➊ Moving To America Back In The 21st Century

Tuesday, July 13, 2021 10:34:31 AM

Moving To America Back In The 21st Century



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Green Day - 21st Century Breakdown [Official Music Video]

This notion that Beethoven, along with other big names in the classical music canon, was a punk invites some deconstructing. A key issue is the notion that punk - a very short-lived musical movement and arguably, a form of lucrative and cleverly stage-managed outrage - somehow exemplified the "pursuit of the new," as Patti Smith claims. Punk traditions. Punk rock is, if anything, decidedly regressive. It challenges the ear via its raucousness and its provocative and often obscene lyrics, not through audacious musical innovations.

It is sped-up rock 'n' roll, nothing more. Punk relies on traditional instrumentation - guitar, drums, bass - and traditional rock chord structures. It rejected the excesses of other '70s-era musical genres - especially progressive rock and disco - by becoming more stripped down, but also more rootsy: punk is, in essence, a rock revival movement rather than an anarchic reimagining or refashioning of music. The ethnomusicologist Evan Rapport has argued that punk's true roots actually reside in the blues, and makes the provocative claim that the tendency to link punk to the European avant garde constitutes a whitewashing of history that seeks to obscure punk's origins in Black music , much like the discourse concerning Black composers in the 19th and 20th centuries.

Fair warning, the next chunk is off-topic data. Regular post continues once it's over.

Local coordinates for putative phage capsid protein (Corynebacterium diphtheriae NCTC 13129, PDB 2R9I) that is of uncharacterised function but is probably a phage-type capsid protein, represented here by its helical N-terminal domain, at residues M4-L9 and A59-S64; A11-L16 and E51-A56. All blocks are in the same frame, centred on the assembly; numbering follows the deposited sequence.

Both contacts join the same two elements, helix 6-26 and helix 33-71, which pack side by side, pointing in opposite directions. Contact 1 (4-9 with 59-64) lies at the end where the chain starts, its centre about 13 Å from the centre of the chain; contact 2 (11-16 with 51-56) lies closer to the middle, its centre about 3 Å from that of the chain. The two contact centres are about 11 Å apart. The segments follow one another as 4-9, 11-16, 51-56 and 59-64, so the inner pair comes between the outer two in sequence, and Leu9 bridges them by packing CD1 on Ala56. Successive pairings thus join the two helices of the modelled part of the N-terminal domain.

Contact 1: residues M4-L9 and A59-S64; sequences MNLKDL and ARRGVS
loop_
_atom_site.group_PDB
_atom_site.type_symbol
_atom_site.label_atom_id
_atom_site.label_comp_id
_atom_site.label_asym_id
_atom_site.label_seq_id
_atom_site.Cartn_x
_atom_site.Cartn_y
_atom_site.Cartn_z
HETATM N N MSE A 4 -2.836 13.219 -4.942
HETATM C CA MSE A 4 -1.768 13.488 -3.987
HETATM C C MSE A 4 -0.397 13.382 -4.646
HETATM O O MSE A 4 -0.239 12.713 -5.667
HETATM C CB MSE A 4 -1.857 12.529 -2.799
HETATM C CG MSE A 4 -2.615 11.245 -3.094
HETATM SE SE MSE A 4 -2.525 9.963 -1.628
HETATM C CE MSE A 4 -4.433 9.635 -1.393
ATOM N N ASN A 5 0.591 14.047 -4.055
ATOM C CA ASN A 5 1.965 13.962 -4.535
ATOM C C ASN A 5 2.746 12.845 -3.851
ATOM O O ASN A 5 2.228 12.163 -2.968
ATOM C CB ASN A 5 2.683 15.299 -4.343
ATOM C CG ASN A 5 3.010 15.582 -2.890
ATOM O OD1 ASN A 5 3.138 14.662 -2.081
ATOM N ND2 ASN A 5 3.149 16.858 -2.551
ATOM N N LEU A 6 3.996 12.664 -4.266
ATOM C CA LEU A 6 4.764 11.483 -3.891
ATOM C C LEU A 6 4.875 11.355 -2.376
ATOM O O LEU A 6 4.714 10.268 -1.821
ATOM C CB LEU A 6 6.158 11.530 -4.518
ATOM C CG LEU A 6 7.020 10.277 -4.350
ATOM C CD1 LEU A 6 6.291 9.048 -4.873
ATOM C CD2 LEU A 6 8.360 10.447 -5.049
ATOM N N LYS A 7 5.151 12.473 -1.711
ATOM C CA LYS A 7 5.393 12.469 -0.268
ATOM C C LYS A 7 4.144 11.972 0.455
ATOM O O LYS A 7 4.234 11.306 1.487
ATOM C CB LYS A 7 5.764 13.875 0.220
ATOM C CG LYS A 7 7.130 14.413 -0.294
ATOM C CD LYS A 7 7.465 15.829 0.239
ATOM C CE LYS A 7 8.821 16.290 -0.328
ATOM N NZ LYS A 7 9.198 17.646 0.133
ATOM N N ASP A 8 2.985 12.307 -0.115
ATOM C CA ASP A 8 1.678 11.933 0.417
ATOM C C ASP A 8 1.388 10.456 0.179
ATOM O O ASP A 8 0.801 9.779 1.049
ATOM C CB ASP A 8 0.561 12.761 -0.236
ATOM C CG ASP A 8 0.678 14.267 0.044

The great classical composers, certainly from Mozart onwards, were admittedly idiosyncratic and individualistic, but whether they were radically anti-authoritarian punks is highly debatable. They may have composed music that sometimes vexed their contemporaries, but they also wrote for the box office, courted patrons, sought popularity and were not artistic anarchists: rather, most understood themselves - even the most irascible, like the arch-modernist Schoenberg - to be part of a larger, continuous cultural tradition. Notwithstanding the lack of any true affinity between classical music and punk, Beethoven-as-punk-rocker seems to be part of an effort to assert the ongoing relevance and sexiness of classical music, even as performing organizations and venues struggle to stay afloat, and audiences continue to decline.

It is the case, alas, that most of us no longer have the right ears and brains for this music, which requires focused attention, musical memory, familiarity with a vast lexicon of expressive gestures and an understanding of how large-scale musical structures are built. Drawing connections between snarling, three-minute punk songs and Beethoven's Eighth Symphony in the hopes of simulating interest in the classics and getting bums into seats in concert halls ultimately doesn't help listeners plumb the depths and navigate the richness and complexities of a half hour-long orchestral work. If we must draw some connecting lines between punk and classical music, I suppose we could look to Igor Stravinsky.

The Paris premiere of his ballet Le sacre du printemps is reputed to have sparked a riot , and is lauded as a turning point in the development of musical modernism. Waistcoat" with "M. In the Girl Scouts of the USA , vests are used as an alternative to the sash for the display of badges. In many stock exchanges , traders who engage in open outcry may wear colored sleeveless waistcoats, or trading jackets , with insignia on the back.